I'm back to doing Blog Tour Book Reviews, and today I have a quirky mystery to talk about.
Venom is the third novel by writer K.C. Grant, who was born in rural Idaho, but has spent much of her life living in northern Utah with her family. She is active in several writing associations, including the League of Utah Writers, which she has served as a chapter officer for three years. Her writing credits include magazine and newspaper articles and fiction. She has traveled extensively in Mexico, studied at a college in the Mexican state of Michoacán, and speaks Spanish.
When I first held a copy of Venom in my hands and saw the cover, I thought this would be a thriller set in Spain, but somewhere in Europe, for sure. Not so.
I learned by turning to the back cover that Venom is set, for the most part, in and around Mexico City. The surprise of having to change my mindset didn't last long, and once I began reading, I enjoyed the novel. It turns out to be more of a romantic mystery, with a big splash of "what did I get myself into?"
The back cover copy tells us that:
Samantha Evans is determined to make a name for herself in the cutthroat world of advertising. Newly hired by a prestigious ad agency, she volunteers to work on location in Mexico City as a personal assistant to the beautiful and driven creative director Katrina Edwards. At first the association seems promising. But Ms. Edwards seems preoccupied in a way that makes Samantha increasingly uneasy. In fact, many in the group seem like they are not being completely open about the project, including David Ayala, the mysterious and moody photographer for whose attention the two women find themselves competing. After several strange accidents and numerous appearances by an unknown man, Samantha discovers the truth: not everyone on the team is in Mexico to create a stellar advertising pitch. When her sleuthing leads to her abduction, she is brought to the pyramids of Teotihuacán, and comes face-to-face with the venomous evil of the South American crime boss known as The Serpent. Now Samantha must not only fight for her life, but she must also discover if she can trust the man she's come to love.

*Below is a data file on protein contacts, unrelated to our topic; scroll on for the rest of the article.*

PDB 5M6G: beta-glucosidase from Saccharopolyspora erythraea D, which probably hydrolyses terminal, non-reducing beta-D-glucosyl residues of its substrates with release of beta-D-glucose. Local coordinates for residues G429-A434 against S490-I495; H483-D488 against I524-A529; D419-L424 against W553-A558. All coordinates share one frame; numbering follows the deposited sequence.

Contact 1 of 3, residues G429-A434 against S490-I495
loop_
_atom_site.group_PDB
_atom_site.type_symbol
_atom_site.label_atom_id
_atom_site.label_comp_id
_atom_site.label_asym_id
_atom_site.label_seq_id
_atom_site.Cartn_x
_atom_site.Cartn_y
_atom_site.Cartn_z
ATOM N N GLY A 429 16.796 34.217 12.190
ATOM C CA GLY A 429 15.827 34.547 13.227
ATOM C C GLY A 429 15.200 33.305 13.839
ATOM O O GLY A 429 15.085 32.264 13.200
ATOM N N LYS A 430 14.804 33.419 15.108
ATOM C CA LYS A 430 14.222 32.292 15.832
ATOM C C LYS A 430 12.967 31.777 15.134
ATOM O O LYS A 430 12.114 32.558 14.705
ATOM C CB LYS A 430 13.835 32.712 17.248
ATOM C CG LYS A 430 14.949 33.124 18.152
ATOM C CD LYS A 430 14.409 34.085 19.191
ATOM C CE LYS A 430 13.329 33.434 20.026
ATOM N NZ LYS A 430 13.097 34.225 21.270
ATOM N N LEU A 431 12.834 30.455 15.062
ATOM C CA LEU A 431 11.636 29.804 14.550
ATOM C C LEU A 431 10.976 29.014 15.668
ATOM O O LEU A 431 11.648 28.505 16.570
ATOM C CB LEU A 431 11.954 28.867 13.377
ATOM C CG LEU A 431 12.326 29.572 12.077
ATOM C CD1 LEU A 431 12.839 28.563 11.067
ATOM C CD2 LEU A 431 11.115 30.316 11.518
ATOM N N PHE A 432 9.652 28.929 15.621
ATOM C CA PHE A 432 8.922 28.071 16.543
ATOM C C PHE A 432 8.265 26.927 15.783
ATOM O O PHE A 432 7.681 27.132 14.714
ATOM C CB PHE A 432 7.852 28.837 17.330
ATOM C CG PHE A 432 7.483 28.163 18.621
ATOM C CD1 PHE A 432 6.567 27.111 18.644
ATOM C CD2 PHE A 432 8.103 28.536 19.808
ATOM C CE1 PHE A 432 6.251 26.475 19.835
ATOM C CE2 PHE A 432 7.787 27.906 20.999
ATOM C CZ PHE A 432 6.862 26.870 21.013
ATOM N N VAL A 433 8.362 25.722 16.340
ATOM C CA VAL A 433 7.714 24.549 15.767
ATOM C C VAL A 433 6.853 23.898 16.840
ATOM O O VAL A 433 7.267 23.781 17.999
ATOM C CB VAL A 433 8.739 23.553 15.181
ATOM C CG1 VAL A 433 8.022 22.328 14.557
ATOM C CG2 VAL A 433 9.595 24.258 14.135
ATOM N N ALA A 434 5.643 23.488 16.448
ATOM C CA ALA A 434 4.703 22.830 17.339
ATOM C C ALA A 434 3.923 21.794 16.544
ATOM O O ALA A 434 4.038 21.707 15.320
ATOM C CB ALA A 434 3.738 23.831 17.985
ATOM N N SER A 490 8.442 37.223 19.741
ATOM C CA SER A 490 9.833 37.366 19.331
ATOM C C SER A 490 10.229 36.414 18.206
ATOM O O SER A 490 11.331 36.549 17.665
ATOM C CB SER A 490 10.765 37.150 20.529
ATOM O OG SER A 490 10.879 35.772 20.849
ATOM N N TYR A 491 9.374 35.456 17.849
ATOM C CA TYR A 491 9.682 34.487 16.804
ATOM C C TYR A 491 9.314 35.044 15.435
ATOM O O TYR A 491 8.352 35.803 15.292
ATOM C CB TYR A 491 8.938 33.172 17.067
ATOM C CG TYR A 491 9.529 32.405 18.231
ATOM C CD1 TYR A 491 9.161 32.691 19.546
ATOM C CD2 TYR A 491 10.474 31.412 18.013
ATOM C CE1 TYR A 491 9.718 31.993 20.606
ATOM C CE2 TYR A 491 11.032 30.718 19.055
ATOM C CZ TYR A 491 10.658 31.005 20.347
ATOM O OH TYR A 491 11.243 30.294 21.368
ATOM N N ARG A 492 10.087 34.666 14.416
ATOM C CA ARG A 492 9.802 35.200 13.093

Samantha, a seemingly accident-prone young lady out of her element in the Big Wide World, desired to make a life for herself, to stand on her own two feet away from what she perceives to be a "perfect" family and siblings who always seemed to have it all and more of it than she gave herself credit for having and being. She agonized about a superior who clearly was engaging in sexual harassment, and I wished she would do something about it, but she never did take action, so one part of the ending satisfied me on that account. I thought introducing her odd-couple roommate, Terri, prolonged the beginning more than was necessary, and that story line might have been cut back. Other elements tended to keep me from the mystery part of the story longer than I liked.
I've always felt that the author's job is to drive his main character up a tree and throw rocks at him or her, and then to add crocodiles around the base of the tree so as to give good conflict to the story. Some of the situations in this novel were resolved too readily, and without great danger or peril, I felt a bit ambivalent about how much physical danger Sam truly was in. Sometimes, there was much more emotional angst going on.
Sam's adventures do lead us on a tour of many of the beautiful ruins and culturally iconic buildings around Mexico City. It brings to mind how many hidden crannies and dangerous areas ancient places have, and sets up the odd occurrences that befall Sam, but that doesn't explain why the people around her blow hot, then cold toward her. It's for you to read in order to find the answer.
Because this book is published by a press that aims its products toward the LDS (Mormon) reading market, it's entirely appropriate that the book entwines Sam's religious beliefs, her upbringing in a faith community, and her service as an LDS missionary into the story. However, it could be any-woman's story of trying to grow up and overcome difficulties in a high-powered job while at the same time yearning for her mom and dad when she finds herself in desperate circumstances. I hope the LDS-ness of the book doesn't overshadow the engaging story.
I was provided with a copy of this novel in order to read it for the Blog Tour. This circumstance did not influence my review in any way.
Venom is available at Deseretbook.com, Amazon.com, and at LDS bookstores. It may be purchased in print, as an electronic book, or as an audio book.